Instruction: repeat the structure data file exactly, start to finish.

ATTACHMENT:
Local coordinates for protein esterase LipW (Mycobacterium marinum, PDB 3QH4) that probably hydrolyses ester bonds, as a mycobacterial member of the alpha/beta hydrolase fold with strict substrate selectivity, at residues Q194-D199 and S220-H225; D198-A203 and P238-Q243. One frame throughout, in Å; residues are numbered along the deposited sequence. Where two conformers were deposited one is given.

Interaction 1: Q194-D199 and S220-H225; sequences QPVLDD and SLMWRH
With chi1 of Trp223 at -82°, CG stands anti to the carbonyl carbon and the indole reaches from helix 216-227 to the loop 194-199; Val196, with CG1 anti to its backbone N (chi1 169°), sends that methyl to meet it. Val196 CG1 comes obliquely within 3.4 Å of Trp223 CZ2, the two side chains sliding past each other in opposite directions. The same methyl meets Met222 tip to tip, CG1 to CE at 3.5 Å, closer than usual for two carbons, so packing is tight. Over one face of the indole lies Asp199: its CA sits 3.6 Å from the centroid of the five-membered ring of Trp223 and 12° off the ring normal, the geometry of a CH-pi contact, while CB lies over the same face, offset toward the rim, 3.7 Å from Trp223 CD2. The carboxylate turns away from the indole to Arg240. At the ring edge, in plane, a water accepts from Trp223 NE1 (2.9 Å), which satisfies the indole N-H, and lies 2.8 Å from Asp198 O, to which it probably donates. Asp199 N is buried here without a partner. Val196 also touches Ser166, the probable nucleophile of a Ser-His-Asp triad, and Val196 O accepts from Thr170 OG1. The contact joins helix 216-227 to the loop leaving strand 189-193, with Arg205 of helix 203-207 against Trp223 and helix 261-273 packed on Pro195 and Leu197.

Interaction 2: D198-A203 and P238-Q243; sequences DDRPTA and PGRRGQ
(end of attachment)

Local coordinates for protein esterase LipW (Mycobacterium marinum, PDB 3QH4) that probably hydrolyses ester bonds, as a mycobacterial member of the alpha/beta hydrolase fold with strict substrate selectivity, at residues Q194-D199 and S220-H225; D198-A203 and P238-Q243. One frame throughout, in Å; residues are numbered along the deposited sequence. Where two conformers were deposited one is given.

Interaction 1: Q194-D199 and S220-H225; sequences QPVLDD and SLMWRH
With chi1 of Trp223 at -82°, CG stands anti to the carbonyl carbon and the indole reaches from helix 216-227 to the loop 194-199; Val196, with CG1 anti to its backbone N (chi1 169°), sends that methyl to meet it. Val196 CG1 comes obliquely within 3.4 Å of Trp223 CZ2, the two side chains sliding past each other in opposite directions. The same methyl meets Met222 tip to tip, CG1 to CE at 3.5 Å, closer than usual for two carbons, so packing is tight. Over one face of the indole lies Asp199: its CA sits 3.6 Å from the centroid of the five-membered ring of Trp223 and 12° off the ring normal, the geometry of a CH-pi contact, while CB lies over the same face, offset toward the rim, 3.7 Å from Trp223 CD2. The carboxylate turns away from the indole to Arg240. At the ring edge, in plane, a water accepts from Trp223 NE1 (2.9 Å), which satisfies the indole N-H, and lies 2.8 Å from Asp198 O, to which it probably donates. Asp199 N is buried here without a partner. Val196 also touches Ser166, the probable nucleophile of a Ser-His-Asp triad, and Val196 O accepts from Thr170 OG1. The contact joins helix 216-227 to the loop leaving strand 189-193, with Arg205 of helix 203-207 against Trp223 and helix 261-273 packed on Pro195 and Leu197.

Interaction 2: D198-A203 and P238-Q243; sequences DDRPTA and PGRRGQ